In September 2019, my friend Scot and I did one of our more memorable “what happens if we turn here” bicycle rides.
In our endless search for what I call “longcuts” – the safest route, rather than the shortest – we followed a concrete flood control channel called the North Pino Arroyo up through Albuquerque’s far northeast heights.
As long as it’s not raining, it’s a super safe route, because no cars!
It also came with fascinating side effect. Below grade, lined with neighborhood back fences, the ride deprived us of our usual geographical cues – as close to being “lost” as is possible in a city with a mountain looming to the east and a river to the west.
We emerged in a park at the arroyo’s uphill terminus, with a general sense of where we were, but only the vaguest of ideas as to the specifics. We have a “no iPhone maps” rule on our rides, so the only way to get our bearings was to keep riding.
It was delightful.
“To become completely lost,” Kevin Lynch wrote in his 1960 book The Image of the City, “is perhaps a rather rare experience for most people in the modern city.”
I ride a lot, and I map all my rides. I’ve done that for years, since the first affordable, portable bike-mounted GPS gizmos became available. I used to ride a bunch of favorite roads and trails over and over, but in recent years, I’ve used the technology and a couple of cool web tools to think about where I haven’t ridden yet.
One game, which goes by the name “tiling”, divides the world up into mappable tiles – think an entire globe covered with bingo squares. It’s based on Ben Lowe’s Veloviewer, one of a number of great indy web-based software platforms for this kind of stuff. (See Ride Every Tile for a window into the strange and wonderful world of tiling – my obsession is modest compared with some of the European tilers.)
The other game, which I began playing this year, uses Craig Durkin’s Wandrer. Wandrer ingests all your old GPS rides and gives you a map of roads you haven’t ridden. You can even download a map onto your bike GPS gizmo to see streets around you as you’re out riding.
This leads to a lot of cul-de-sacs and resulting dog-related adventures.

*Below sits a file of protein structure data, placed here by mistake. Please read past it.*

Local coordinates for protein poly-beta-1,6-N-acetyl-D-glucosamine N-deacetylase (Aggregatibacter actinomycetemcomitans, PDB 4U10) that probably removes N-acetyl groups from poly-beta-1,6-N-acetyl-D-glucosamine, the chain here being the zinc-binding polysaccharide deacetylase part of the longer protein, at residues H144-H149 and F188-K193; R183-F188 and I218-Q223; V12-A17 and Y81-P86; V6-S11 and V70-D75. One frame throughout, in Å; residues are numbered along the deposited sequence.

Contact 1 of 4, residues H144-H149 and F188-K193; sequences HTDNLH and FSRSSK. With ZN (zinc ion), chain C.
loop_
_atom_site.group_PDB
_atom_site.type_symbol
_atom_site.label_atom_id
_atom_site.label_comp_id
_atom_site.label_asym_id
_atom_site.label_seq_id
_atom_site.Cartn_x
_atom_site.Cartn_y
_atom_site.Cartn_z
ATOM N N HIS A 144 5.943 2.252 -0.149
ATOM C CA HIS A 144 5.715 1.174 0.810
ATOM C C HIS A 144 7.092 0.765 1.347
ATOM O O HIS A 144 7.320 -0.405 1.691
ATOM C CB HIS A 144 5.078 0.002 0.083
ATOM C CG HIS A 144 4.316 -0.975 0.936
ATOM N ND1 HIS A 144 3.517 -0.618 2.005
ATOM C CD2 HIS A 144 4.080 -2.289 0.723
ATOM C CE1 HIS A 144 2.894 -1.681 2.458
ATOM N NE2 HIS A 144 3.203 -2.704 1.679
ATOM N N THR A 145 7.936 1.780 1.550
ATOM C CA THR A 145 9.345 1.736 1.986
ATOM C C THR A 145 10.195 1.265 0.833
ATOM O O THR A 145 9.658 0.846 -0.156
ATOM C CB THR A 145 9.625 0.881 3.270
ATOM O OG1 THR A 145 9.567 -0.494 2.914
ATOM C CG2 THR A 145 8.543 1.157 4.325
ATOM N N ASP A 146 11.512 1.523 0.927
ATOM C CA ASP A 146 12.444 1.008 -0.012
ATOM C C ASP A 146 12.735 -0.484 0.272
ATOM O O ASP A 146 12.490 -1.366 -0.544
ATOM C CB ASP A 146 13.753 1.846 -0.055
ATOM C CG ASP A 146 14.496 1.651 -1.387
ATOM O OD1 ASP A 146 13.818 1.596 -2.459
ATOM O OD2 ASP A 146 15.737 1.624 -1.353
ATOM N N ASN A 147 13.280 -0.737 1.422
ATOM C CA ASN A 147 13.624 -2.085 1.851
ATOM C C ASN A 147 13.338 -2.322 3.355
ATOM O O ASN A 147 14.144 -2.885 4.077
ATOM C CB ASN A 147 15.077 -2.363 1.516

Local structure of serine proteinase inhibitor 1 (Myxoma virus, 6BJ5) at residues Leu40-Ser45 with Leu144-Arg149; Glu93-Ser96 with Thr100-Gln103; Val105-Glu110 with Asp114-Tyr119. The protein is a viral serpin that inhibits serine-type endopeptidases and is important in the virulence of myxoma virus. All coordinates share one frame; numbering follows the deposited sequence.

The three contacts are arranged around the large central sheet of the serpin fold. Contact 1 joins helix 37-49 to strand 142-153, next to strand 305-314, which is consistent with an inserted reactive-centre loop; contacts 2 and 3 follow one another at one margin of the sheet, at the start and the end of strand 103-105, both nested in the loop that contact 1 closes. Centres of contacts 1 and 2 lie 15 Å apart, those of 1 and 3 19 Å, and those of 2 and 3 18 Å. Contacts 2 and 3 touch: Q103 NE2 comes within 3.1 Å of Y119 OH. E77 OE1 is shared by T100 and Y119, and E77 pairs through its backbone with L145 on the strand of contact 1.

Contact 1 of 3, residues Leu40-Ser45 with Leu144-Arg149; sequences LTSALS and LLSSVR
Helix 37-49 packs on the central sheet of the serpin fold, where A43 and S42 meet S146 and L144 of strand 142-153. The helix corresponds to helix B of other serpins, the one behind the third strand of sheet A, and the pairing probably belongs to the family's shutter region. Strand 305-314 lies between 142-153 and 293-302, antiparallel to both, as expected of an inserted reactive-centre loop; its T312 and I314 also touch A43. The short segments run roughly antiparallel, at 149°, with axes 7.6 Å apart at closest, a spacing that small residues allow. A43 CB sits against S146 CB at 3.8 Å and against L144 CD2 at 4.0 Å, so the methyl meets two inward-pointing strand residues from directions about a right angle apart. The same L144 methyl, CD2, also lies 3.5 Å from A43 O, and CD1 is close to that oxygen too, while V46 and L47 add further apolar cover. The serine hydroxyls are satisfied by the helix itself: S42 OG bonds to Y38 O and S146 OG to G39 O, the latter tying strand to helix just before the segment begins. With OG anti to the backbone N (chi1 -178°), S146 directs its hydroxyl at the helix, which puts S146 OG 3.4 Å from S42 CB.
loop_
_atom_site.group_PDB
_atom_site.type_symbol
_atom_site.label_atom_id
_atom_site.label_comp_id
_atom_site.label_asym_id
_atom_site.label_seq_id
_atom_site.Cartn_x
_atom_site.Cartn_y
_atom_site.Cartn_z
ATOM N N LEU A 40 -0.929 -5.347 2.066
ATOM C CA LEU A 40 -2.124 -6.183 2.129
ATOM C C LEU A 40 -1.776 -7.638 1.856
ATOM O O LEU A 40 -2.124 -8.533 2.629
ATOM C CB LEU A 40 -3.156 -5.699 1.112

I’ve always been a bit wandery in my riding, and Veloviewer and Wandrer provide a fascinating structure around the thing. I’ll often plan a ride with a vague goal of an unridden tile and a map of unridden roads in the area. But I rarely end up doing what I intended. And why not? It’s a bike ride!
This year I’ve ridden:
- 311 Veloviewer tiles, 103 Veloviewer that I’d never before visited
- 5,044 miles, 572 on roads and trails I’d never before ridden
Why I ride
When I finally settled on setting the next book here in my “Middle Valley” rather than on the Lower Colorado River, one of the reasons on the “plus” side of the ledger was the ability to hop on my bike and ride to my “field area”. All this bike riding, what my friend Maria Lane labeled #geographybybike, involves the construction of intuitive maps of the landscape, hydrographic and human. The time from side yard bike shed to Rio Grande is 35 minutes – less if I need it.
Picking up new Veloviewer tiles and Wandrer miles creates a bit of a framework for expanding that mental map.
That’s true and all, but also maybe just a layer of excuse?
The neuroscientist and urbanist Robin Mazumder wrote a piece in 2019 that really captures why I ride. It’s about what psychologists call “flow”:
According to Jeanne Nakamura and Mihaly Csikszentmihalyi, flow involves the following elements:
- Merging of action and awareness
- Intense and focused concentration on what one is doing in the present moment
- Loss of reflective self-consciousness
- A sense that one can control one’s actions; that is, a sense that one can in principle deal with the situation because one knows how to respond to whatever happens next
- Distortion of temporal experience (typically, a sense that time has passed faster than normal)
- Experience of the activity as intrinsically rewarding, such that often the end goal is just an excuse for the process.
It’s not uncommon for me to return from a ride and have Lissa say, “You were gone a long time!” And I know that I was, because I have a watch and a phone and a GPS gizmo that all have been telling me this the whole time, and as a safety measure I’m always attentive to keeping Lissa posted on when she should expect my return.
But it doesn’t feel like a long time. The unfolding of a bike ride, the endless series of decisions (“What happens if I turn here?”), a gloriously unplanned “loss of reflective self-consciousness”.
When I started to write this post, I had a vague destination in mind, involving our mental maps and the benefit cycling provides to mine.
As often happens, that’s not quite where I ended up.